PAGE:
TEL AVIV – At long last, Israel has taken a step back from the religious nationalist abyss into which Prime Minister Binyamin Netanyahu had been leading it. In the September 17 parliamentary election, the country’s second in five months, the “natural coalition” of Netanyahu’s Likud party, Orthodox groups, and proto-fascist factions failed to reach the 61-seat threshold that would have enabled him to form another government.
For Netanyahu, who has spent 13 years in power, this election was only partly about his nationalist political project. His main aim was to reproduce the only coalition that could grant him parliamentary immunity from his imminent indictment on charges of fraud, bribery, and breach of trust.
Fighting literally for his freedom, Netanyahu ignored legal and ethical rules of campaign conduct.
For starters, he recklessly pledged to annex the Jordan Valley—part of the West Bank—without any strategic assessment of the consequences. In addition, he proposed a bill that would have allowed Likud activists to place cameras in polling stations; when the bill failed to pass, Likud claimed that opposition parties were planning to steal the election. Meanwhile, the prime minister’s Facebook page warned supporters that Israeli Arabs “want to annihilate all of us.”
Furthermore, Netanyahu called on the public to boycott Israel’s most popular television channel for producing an “anti-Semitic” series on the kidnapping and murder of a Palestinian teenager by Jewish extremists in 2014. In reality, he was attempting to stop the channel from airing leaked material pertaining to the criminal investigation against him.
In his desperation to be re-elected, Netanyahu also irresponsibly fanned regional tensions in order to bolster his reputation as “Mr. Security.” Israeli attacks against Iranian targets in Syria and Iraq suddenly increased exponentially amid a blaze of media publicity (against the advice of the military, which has always counseled opacity in such matters).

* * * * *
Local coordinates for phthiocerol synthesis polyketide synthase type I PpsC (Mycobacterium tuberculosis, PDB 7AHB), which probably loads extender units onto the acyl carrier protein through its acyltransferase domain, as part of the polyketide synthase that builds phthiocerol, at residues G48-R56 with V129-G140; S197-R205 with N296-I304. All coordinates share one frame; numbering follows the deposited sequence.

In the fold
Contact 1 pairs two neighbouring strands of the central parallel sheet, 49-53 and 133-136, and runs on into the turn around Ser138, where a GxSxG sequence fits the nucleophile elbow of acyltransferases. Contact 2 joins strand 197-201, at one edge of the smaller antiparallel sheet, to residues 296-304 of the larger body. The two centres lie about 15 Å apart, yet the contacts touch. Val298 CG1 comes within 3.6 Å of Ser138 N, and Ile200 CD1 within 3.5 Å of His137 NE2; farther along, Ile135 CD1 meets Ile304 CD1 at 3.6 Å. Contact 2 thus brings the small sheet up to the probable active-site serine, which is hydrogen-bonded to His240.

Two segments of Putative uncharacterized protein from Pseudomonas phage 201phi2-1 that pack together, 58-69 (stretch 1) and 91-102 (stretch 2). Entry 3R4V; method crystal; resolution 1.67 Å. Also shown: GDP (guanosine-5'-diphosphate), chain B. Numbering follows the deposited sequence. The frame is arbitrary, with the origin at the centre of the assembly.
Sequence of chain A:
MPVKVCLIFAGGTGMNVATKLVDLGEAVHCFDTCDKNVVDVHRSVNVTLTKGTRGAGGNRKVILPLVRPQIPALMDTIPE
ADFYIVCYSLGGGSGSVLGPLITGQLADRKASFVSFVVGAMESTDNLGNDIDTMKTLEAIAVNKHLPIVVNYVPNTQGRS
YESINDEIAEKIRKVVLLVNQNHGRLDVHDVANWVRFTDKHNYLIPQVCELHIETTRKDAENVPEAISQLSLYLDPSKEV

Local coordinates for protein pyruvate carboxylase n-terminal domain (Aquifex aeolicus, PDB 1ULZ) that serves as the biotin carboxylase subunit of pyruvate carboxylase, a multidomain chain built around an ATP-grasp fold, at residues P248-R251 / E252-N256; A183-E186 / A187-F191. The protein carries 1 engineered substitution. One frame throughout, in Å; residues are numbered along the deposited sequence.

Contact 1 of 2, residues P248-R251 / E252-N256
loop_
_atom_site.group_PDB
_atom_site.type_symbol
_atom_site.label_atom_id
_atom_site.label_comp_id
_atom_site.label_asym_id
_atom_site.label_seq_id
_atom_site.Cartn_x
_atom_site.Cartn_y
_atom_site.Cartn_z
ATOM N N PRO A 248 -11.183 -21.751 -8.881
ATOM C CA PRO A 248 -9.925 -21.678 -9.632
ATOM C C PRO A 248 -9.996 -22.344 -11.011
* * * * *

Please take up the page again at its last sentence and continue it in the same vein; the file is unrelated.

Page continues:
More audaciously still, Netanyahu considered postponing the entire electoral process by starting an all-out war against Hamas in Gaza, which he had always been averse to doing. Thankfully, the army’s chief of general staff, Aviv Kohavi, and Attorney General Avichai Mandelblit blocked this initiative, arguing that Netanyahu could not initiate hostilities without following due legal procedure. Netanyahu spoke with Trump about a US-Israeli defense treaty, an absurd idea that the entire security establishment has always opposed for limiting Israel’s freedom of action.
Alas, Israel’s fractious political scene and absurdly proportional electoral system hardly ever produce clear-cut results. True to form, the country now faces a period of political deadlock. Benny Gantz’s Blue and White party, a recent amalgamation of center-right groups headed by three former chiefs of the army’s general staff, won a similar number of seats to Likud. But it will be unable to form a viable alternative coalition with the diminished left—the Labor Party and the Democratic Union (which includes former Prime Minister Ehud Barak’s new party—and the Arab Joint List.
Even if these parties did command a majority, it would take a dramatic act of political bravery for three former generals to form a government with an Arab party consisting of anti-Zionists and Islamist groups.